The artwork inside the album cover of Led Zeppelin IV is from a painting attributed to the artist Barrington Colby, influenced by the traditional Rider/Waite Tarot card design for the card called “The Hermit”. Very little is known about Colby and rumours have persisted down the years that Page himself is responsible for the painting. Page transforms into this character during his fantasy sequence in Led Zeppelin’s concert film The Song Remains the Same.
In the early 1970s Page owned an occult bookshop and publishing house, The Equinox Booksellers and Publishers, at 4 Holland Street in Kensington, London, named after Crowley’s biannual magazine, The Equinox. The design of the interior incorporated Egyptian and Art Deco motifs, with Crowley’s birth chart affixed to a wall. Page’s reasons for setting up the bookshop were straightforward:
There was not one bookshop in London with a good collection of occult books and I was so pissed off at not being able to get the books I wanted.
The company published two books: a facsimile of Crowley’s 1904 edition of The Goetiaand Astrology, A Cosmic Science by Isabel Hickey. The lease eventually expired on the premises and was not renewed. As Page said: “It obviously wasn’t going to run the way it should without some drastic business changes, and I didn’t really want to have to agree to all that. I basically just wanted the shop to be the nucleus, that’s all.”
Page has maintained a strong interest in Crowley for many years. In 1978, he explained:
I feel Aleister Crowley is a misunderstood genius of the 20th century. It is because his whole thing was liberation of the person, of the entity and that restrictions would foul you up, lead to frustration which leads to violence, crime, mental breakdown, depending on what sort of makeup you have underneath. The further this age we’re in now gets into technology and alienation, a lot of the points he’s made seem to manifest themselves all down the line. … I’m not saying it’s a system for anybody to follow. I don’t agree with everything but I find a lot of it relevant and it’s those things that people attacked him on, so he was misunderstood. … I’m not trying to interest anyone in Aleister Crowley any more than I am in Charles Dickens. All it was, was that at a particular time he was expounding a theory of self-liberation, which is something which is so important. He was like an eye to the world, into the forthcoming situation. My studies have been quite intensive, but I don’t particularly want to go into it because it’s a personal thing and isn’t in relation to anything apart from the fact that I’ve employed his system in my own day to day life. … The thing is to come to terms with one’s free will, discover one’s place and what one is, and from that you can go ahead and do it and not spend your whole life suppressed and frustrated. It’s very basically coming to terms with yourself.
Page was commissioned to write the soundtrack music for the film Lucifer Rising by Crowley admirer and underground movie director Kenneth Anger. Page ultimately produced 23 minutes of music, which Anger felt was insufficient because the film ran for 28 minutes and Anger wanted the film to have a full soundtrack. Anger claimed Page took three years to deliver the music and the final product was only 23 minutes of “droning”. The director also slammed the guitarist in the press by calling him a “dabbler” in the occult and an addict and being too strung out on drugs to complete the project. Page countered that he had fulfilled all his obligations, even going so far as to lend Anger his own film editing equipment to help him finish the project. Page released the Lucifer Rising music on vinyl in 2012 via his website on “Lucifer Rising and other sound tracks”. Side one contained “Lucifer Rising – Main Track”, whilst side two contained the tracks “Incubus”, “Damask”, “Unharmonics”, “Damask – Ambient”, and “Lucifer Rising – Percussive Return”. In the December 2012 Rolling Stone cover story “Jimmy Page Looks Back”, Page said: “… there was a request, suggesting that Lucifer Rising should come out again with my music on. I ignored it.”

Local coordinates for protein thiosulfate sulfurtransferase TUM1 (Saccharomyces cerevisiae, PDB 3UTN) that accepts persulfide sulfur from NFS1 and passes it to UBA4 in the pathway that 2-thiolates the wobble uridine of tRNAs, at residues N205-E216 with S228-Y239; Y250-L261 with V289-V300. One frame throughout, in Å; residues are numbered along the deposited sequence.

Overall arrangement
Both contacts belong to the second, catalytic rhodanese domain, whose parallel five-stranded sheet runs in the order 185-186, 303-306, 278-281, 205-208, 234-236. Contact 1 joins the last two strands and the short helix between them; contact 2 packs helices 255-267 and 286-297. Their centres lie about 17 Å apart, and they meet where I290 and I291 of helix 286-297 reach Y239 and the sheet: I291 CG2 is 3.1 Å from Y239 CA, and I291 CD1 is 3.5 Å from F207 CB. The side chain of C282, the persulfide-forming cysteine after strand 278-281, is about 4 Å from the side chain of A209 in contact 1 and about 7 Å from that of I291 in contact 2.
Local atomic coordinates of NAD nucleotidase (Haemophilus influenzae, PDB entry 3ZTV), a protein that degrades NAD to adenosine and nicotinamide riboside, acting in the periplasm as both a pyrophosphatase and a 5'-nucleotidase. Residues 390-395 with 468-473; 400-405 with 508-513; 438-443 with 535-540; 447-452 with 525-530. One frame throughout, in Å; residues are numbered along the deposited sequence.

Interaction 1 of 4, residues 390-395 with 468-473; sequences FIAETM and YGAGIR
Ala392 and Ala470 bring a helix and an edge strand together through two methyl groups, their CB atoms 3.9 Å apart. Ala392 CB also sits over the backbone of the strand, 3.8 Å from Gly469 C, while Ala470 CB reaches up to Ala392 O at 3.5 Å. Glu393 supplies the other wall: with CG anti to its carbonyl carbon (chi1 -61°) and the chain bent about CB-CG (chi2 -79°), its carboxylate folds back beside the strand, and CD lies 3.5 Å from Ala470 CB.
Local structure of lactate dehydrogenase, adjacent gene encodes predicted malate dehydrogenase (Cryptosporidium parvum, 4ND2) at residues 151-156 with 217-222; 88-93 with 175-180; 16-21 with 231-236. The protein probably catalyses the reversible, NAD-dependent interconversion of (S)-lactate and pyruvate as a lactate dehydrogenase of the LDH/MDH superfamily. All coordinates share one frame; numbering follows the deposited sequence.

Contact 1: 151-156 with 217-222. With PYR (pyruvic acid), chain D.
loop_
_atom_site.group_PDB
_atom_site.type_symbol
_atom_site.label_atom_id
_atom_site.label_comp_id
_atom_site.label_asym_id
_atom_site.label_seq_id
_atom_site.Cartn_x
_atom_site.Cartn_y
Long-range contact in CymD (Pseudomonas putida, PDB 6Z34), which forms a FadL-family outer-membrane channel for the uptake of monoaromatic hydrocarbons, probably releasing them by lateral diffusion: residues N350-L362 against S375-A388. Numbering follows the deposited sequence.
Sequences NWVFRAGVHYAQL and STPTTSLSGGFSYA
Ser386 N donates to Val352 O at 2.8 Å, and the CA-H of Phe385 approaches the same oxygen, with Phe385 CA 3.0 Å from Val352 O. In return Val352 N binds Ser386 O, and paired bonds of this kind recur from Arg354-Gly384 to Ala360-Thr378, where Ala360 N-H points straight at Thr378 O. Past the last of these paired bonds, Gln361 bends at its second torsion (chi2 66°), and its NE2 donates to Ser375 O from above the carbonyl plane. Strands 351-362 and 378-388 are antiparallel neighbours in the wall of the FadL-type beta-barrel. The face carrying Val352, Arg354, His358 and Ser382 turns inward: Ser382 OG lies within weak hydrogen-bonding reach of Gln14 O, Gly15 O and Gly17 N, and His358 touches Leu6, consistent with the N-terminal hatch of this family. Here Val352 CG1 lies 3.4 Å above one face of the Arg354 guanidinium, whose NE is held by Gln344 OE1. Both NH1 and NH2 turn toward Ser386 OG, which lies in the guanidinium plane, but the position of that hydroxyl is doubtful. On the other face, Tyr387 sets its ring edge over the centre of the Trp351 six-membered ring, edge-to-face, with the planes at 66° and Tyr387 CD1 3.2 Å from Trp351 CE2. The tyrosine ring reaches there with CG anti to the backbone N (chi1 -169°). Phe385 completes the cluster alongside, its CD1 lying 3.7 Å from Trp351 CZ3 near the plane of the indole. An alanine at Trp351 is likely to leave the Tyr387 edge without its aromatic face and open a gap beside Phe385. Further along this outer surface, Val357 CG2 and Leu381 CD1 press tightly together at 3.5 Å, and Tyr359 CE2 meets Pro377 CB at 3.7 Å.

Although Page collected works by Crowley, he has never described himself as a Thelemite nor was he ever initiated into the OTO. The Equinox Bookstore and Boleskine House were both sold off during the 1980s, as Page settled into family life and participated in charity work.
Early in his career, Page played on a number of recordings by British rock and pop artists as a session guitarist. As a member of the Yardbirds, he recorded Little Games (1967) (expanded in 1992 as Little Games Sessions & More), Live Yardbirds! Featuring Jimmy Page (1971), and Cumular Limit (2000). Beginning in 1968, he recorded nine albums with Led Zeppelin (see Led Zeppelin discography for the complete list). After Zeppelin, Page has recorded in several different settings. One of the first is the soundtrack album Death Wish II (1982). As a member of the Firm, he recorded The Firm (1985) and Mean Business (1986). Collaborations followed, including Whatever Happened to Jugula? (1985) with Roy Harper, Coverdale•Page (1993), Walking into Clarksdale (1998) with Robert Plant, and Live at the Greek (2000) with the Black Crowes. His only solo album, Outrider, was released in 1988. As a guest performer, he has contributed to several albums and singles.